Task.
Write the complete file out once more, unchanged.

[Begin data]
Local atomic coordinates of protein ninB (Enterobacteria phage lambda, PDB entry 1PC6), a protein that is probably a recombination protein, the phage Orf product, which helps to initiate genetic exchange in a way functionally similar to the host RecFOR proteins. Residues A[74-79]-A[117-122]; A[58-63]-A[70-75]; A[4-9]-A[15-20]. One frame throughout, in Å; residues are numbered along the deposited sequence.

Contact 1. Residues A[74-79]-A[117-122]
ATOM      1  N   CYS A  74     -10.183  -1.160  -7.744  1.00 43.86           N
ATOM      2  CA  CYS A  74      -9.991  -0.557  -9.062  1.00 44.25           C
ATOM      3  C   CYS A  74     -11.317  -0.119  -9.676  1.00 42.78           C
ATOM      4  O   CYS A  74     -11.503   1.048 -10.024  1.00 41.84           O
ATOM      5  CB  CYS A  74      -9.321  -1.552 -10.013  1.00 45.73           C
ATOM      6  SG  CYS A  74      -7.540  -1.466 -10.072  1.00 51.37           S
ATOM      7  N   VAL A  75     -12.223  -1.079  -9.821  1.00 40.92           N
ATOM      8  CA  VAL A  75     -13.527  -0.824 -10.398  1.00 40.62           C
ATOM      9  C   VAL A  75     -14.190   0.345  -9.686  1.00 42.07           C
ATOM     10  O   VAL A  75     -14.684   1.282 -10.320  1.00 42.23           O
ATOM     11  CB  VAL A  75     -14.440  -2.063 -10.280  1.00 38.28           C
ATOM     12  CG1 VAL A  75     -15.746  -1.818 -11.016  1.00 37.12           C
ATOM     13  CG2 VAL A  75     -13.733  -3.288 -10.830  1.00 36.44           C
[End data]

Local atomic coordinates of protein ninB (Enterobacteria phage lambda, PDB entry 1PC6), a protein that is probably a recombination protein, the phage Orf product, which helps to initiate genetic exchange in a way functionally similar to the host RecFOR proteins. Residues A[74-79]-A[117-122]; A[58-63]-A[70-75]; A[4-9]-A[15-20]. One frame throughout, in Å; residues are numbered along the deposited sequence.

Contact 1. Residues A[74-79]-A[117-122]
ATOM      1  N   CYS A  74     -10.183  -1.160  -7.744  1.00 43.86           N
ATOM      2  CA  CYS A  74      -9.991  -0.557  -9.062  1.00 44.25           C
ATOM      3  C   CYS A  74     -11.317  -0.119  -9.676  1.00 42.78           C
ATOM      4  O   CYS A  74     -11.503   1.048 -10.024  1.00 41.84           O
ATOM      5  CB  CYS A  74      -9.321  -1.552 -10.013  1.00 45.73           C
ATOM      6  SG  CYS A  74      -7.540  -1.466 -10.072  1.00 51.37           S
ATOM      7  N   VAL A  75     -12.223  -1.079  -9.821  1.00 40.92           N
ATOM      8  CA  VAL A  75     -13.527  -0.824 -10.398  1.00 40.62           C
ATOM      9  C   VAL A  75     -14.190   0.345  -9.686  1.00 42.07           C
ATOM     10  O   VAL A  75     -14.684   1.282 -10.320  1.00 42.23           O
ATOM     11  CB  VAL A  75     -14.440  -2.063 -10.280  1.00 38.28           C
ATOM     12  CG1 VAL A  75     -15.746  -1.818 -11.016  1.00 37.12           C
ATOM     13  CG2 VAL A  75     -13.733  -3.288 -10.830  1.00 36.44           C